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Tooth and Tail looks cute but has got some nasty teeth

Animal harm

Featured post Liberté, egalité, furré

It’s always the cute ones that burn you alive with a flamethrower. I’ve been playing through the campaign of woodland animal strategy game Tooth and Tail [official site] for a few hours now and I keep getting killed by drunk squirrels and goggle-wearing boars. I’m enjoying the simplified controls and ratty pixel art but I’ve also noticed that, despite the developer’s claims of creating an accessible RTS for folks who only want to dip into the genre, it can be frustratingly difficult at times. These rodents with revolvers don’t hold back.

Tooth and Tail is “a popcorn RTS for veterans and newcomers alike,” according to developers Pocketwatch Games. I can see why they’ve gone with that line. It’s got a welcoming Redwall-esque skin (something Pip described as “revolutionary Farthing Wood” in our latest podcast). Building and controlling your army is far more straightforward than any Starcraft, Total War, or Command & Conquer. You just run around the map, clicking to bring your army along, or hitting spacebar to build unit-spouting warrens, defensive turrets, barbed wire or mines. You understand how to play within a single game. There are no tech trees, no research points, and only one resource – meat. Delicious meat.

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But under that simplicity and sleekness hides a viciousness. For a game that welcomes fluffy newcomers, it has some seriously stressful missions in the singleplayer campaign. One level sees you, rat leader of the commonfolk, trying to raise an army by stealing crates of enemy meat dotted around the map. There’s no way for you to build your own farm (the usual resource-generator) or to build new warrens to generate troops. A bad march can turn into an irrecoverable nosedive. Another level has you again collecting crates and building turrets to protect non-moving “merchants” from waves of incoming birds. It’s hectic and hard.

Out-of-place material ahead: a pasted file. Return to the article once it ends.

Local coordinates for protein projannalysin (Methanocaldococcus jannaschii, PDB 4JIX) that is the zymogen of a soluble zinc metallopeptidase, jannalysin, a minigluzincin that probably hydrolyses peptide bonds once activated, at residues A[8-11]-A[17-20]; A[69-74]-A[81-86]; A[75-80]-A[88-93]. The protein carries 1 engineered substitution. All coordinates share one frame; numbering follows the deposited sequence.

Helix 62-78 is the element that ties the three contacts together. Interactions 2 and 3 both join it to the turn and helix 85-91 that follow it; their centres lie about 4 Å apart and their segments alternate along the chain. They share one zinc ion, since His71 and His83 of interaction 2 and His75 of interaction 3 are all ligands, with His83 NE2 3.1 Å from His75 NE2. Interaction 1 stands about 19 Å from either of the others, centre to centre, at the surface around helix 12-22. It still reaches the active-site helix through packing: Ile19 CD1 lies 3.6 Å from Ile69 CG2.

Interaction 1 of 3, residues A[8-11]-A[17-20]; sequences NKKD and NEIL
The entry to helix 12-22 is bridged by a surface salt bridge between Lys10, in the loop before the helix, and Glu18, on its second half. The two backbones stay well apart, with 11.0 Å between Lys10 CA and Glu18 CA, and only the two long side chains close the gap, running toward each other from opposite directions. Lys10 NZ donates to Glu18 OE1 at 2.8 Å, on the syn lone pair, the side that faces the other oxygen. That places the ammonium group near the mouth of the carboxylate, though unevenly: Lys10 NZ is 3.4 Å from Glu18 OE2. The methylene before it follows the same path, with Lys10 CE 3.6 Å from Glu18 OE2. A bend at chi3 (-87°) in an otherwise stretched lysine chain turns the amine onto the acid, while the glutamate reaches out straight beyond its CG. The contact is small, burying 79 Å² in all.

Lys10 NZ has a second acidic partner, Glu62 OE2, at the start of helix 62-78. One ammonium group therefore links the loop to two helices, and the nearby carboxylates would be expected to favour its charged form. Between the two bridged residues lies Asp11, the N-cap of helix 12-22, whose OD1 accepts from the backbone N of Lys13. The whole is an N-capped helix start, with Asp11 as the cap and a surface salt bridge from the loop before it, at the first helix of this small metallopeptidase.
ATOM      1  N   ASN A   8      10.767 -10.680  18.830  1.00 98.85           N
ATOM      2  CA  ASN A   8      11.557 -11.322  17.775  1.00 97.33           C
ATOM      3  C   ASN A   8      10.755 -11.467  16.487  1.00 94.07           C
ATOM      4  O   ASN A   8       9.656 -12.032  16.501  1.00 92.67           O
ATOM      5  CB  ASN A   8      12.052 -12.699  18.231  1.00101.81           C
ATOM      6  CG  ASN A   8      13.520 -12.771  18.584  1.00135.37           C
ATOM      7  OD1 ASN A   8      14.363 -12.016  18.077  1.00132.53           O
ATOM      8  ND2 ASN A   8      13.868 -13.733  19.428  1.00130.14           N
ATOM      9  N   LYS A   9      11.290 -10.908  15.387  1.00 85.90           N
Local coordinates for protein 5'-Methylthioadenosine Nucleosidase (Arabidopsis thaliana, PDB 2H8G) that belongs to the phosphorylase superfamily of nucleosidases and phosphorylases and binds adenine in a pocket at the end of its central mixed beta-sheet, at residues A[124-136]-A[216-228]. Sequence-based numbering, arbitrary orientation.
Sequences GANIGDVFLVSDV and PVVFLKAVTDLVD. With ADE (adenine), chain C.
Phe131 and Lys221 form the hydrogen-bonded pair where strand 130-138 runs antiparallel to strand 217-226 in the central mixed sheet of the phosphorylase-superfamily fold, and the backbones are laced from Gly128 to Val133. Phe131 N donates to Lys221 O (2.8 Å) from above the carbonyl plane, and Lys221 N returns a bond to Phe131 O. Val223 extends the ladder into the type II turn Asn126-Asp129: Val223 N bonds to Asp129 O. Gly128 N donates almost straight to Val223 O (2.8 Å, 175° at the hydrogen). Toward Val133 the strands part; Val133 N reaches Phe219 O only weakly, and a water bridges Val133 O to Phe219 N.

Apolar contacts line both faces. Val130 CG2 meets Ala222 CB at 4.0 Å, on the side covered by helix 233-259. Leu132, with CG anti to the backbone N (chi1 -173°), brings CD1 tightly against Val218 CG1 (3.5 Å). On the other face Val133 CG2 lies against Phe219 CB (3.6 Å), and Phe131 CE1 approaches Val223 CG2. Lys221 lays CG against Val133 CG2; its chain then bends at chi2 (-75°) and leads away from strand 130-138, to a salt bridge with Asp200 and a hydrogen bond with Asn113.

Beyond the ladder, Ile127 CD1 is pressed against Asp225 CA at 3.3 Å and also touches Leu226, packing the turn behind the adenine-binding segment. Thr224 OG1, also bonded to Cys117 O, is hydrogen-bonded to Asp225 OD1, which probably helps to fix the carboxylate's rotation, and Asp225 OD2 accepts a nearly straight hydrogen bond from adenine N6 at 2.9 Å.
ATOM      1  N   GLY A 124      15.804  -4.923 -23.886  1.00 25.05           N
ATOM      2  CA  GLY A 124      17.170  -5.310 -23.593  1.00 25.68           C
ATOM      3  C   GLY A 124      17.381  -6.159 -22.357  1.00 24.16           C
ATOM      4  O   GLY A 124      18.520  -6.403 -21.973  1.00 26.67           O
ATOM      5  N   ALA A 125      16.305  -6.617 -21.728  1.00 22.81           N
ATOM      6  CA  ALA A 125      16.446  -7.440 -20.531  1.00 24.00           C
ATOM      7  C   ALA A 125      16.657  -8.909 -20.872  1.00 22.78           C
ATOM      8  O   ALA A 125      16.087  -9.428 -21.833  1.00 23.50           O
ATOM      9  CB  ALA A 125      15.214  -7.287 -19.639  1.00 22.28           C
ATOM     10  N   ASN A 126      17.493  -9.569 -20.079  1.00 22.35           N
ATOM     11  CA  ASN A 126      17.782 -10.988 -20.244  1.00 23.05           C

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There are solutions to these. You can free prisoners to join your army and use water to heal your troops, for example. Or you can save meat for a sniper to take down aerial troops from afar. This feels like a very old-school approach to the RTS – framing campaign missions as puzzles to be solved with troops, money and positioning. But it still means an early wrong turn or bad skirmish can cripple you within the opening minutes. The maps are randomly generated too, so sometimes you can fail due to nothing more than unlucky cartography, for example if the game poops your undeveloped base out in close quarters to an enemy stronghold.

I’m still enjoying it, I should stress. I especially love the heavy-handed politics of the animals. Whole species are painted as greedy free marketeers, or militant democrats, or religious zealots. At one point, a squirrel says to a lizard: “I think our way helps everyone. We SHOULD eat the weak.” And although they disagree with each other on this, let’s say, controversial policy, they both still raise a toast. “To a capitalist democracy!” Can we learn something from these beasts? Probably not.

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Yet that humour and warmth between missions just makes it more surprising when a mission knocks me on my backside. These aren’t difficulty spikes as much as they’re “difficulty bites”. A tough mission comes along and takes a chunk out of your enjoyment – not enough to ruin things, but enough to hurt. They can be overcome by throwing yourself at them repeatedly (a quick ‘restart level’ option would be welcome here) but that doesn’t lessen the sense that you’ve just had your mouse fingers chomped off by an AI weasel. Here’s hoping the difficulty smooths out, because I want to see what happens after the revolution, and discover why the pigs – the biggest source of meat in this world – are staying so calm about their fate, despite showing an unnerving intelligence…

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Brendan Caldwell

Features Editor

Brendan likes all types of games. To him there is wisdom in Crusader Kings 2, valour in Dark Souls, and tragicomedy in Nidhogg.

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